Raheem Sterling strikes 95th minute winner for Man City

League leaders were pushed all the way by Southampton and needed some late drama

Manchester City manager Pep Guardiola celebrates after Raheem Sterling scored the winner late on in their victory over Southampton. Photo: Andrew Yates/Reuters

Manchester City manager Pep Guardiola celebrates after Raheem Sterling scored the winner late on in their victory over Southampton. Photo: Andrew Yates/Reuters

 

Manchester City 2 Southampton 1

It was an extraordinary finale and there might not have been a better goal celebration here since the day Sergio Agüero pulled back his right foot to slash in the goal against QPR that won Manchester City the league championship here in 2012. Raheem Sterling was at the front of the chase and, behind him, it was difficult to keep count of the number of team-mates, substitutes and coaches who wanted to join the fun. Even Benjamin Mendy, currently rehabilitating from major knee surgery, was in pursuit, limping back with a smile on his face.

Sterling ran the whole length of the pitch after the brilliant curled finish, five minutes into stoppage time, to maintain City’s winning run just as it had seemed as though Oriol Romeu’s 75th-minute strike was going to stop the sequence. City have made it 19 victories in a row, including a club-record 12 in the Premier League, and these are these are the moments that title-winners tend to look back upon at the end of the season.

They began their latest assignment with David Silva on the bench, Ilkay Gündogan starting his first league fixture in almost a year and Leroy Sané missing because of a virus. Gündogan was prominently involved but Silva, more than anyone, makes this team tick and perhaps it was inevitable, with the Spaniard given a rare break, that City found it difficult sometimes to find their usual fluency.

Southampton might also feel aggrieved they did not make more of the two first-half opportunities when City’s hesitancy at the back provided a stark reminder that Guardiola’s team, despite all the superlatives that have been attached to their performances this season, cannot be thought of as completely flawless.

Guardiola, to be fair, has said the same himself and they certainly looked vulnerable at set-pieces, leaving the distinct impression that this might be a part of the game that City’s attack-minded coaches neglect on the training pitches. Wesley Hoedt headed the ball against the crossbar from his team’s first corner and Maya Yoshida, who had supplied the flick-on, really ought to have done better when another one was swung into the penalty area, this time from the opposite side. Virgil van Dijk headed the ball down and Yoshida jabbed out his right boot to volley over. He was inside the six-yard area, unchallenged, and it was difficult not to think Southampton might regret those missed chances.

That opening half has to rank as one of the more disappointing 45-minute periods of City’s season, not only missing Silva’s creativity but also the penetrative attacking play of Sané. The atmosphere was flat and, though Kevin de Bruyne added some refined touches, it was strange to see a team that had scored 42 times in their previous 13 fixtures finding it so difficult to get behind their opponents. Guardiola had said recently that it would be difficult for him to play Agüero and Gabriel Jesus together and there were not many occasions when they linked up together effectively.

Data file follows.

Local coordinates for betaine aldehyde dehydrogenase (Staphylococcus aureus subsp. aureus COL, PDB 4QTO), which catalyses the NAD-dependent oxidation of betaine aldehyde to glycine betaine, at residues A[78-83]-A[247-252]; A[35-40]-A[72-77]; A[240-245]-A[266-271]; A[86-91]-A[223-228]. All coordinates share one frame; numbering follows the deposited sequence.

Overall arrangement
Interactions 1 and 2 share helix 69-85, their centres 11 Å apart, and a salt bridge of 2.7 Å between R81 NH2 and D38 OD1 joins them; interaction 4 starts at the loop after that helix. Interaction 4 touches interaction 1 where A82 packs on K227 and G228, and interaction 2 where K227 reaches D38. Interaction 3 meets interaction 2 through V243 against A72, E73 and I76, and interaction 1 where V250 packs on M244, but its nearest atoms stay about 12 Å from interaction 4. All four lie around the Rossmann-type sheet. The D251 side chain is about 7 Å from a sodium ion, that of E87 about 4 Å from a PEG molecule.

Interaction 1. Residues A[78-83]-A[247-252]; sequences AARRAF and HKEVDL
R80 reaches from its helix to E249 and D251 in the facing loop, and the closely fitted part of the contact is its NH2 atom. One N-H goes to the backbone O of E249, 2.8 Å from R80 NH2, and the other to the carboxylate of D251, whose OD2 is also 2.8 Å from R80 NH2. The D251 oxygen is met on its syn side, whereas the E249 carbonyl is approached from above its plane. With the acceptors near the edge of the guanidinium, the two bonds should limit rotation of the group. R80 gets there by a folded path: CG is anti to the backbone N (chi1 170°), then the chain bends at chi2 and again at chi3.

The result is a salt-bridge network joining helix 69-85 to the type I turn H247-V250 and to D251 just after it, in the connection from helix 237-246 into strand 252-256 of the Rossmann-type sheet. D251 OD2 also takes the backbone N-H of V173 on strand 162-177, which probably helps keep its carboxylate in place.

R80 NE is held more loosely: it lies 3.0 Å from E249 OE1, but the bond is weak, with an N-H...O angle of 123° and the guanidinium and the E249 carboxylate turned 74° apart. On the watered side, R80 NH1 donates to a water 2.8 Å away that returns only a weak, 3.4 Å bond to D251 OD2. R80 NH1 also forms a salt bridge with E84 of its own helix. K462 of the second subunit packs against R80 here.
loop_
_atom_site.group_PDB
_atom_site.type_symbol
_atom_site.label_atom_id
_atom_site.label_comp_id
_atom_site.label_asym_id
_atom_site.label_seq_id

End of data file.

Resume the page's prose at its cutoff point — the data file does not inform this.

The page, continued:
Southampton certainly made it a more awkward night than many people might have anticipated, with Mario Lemina often catching the eye in midfield, and Vincent Kompany looked as though he might be feeling the effects of playing three league games in 11 days after his long absence. Kompany was booked for one challenge on Shane Long and fortunate, perhaps, not to have been shown a yellow card after catching the same player with his arm. Kompany could be seen raising an apologetic hand to Guardiola on the touchline after one moment of carelessness, having noticed his manager’s own frustrations.

Yet the night swung in City’s favour quickly after the restart. Barely a minute into the second half, De Bruyne whipped a low free-kick towards the near post. Nicolas Otamendi was initially credited with the goal but it was actually Van Dijk’s foot that connected with the ball and inadvertently turned it beyond Fraser Forster.

Forster’s erratic performances this season have led to his absence from the England squad but he had an impressive game here and, on this evidence, he might have come out of that difficult spell when he was letting in far too many shots. The own-goal had completely changed the complexion of the match and it took Southampton a while before they re-emerged as an attacking force.

Mauricio Pellegrino’s side always played with an impressive structure, with Romeu fundamental to it, but it still came as a jolt when the equaliser arrived.

Ryan Bertrand supplied the cross from the left but it was the brilliant first touch from the substitute Sofiane Boufal that created the real danger. There have not been too many occasions when Fabien Delph has been caught out since he took up his new role as an experimental left-back but this was one. Boufal killed the ball dead, turned away from his opponent and picked out Romeu to fire in a rising shot. Yet City were not finished and Sterling’s curling shot was measured beautifully to pick out the top corner. – Guardian service

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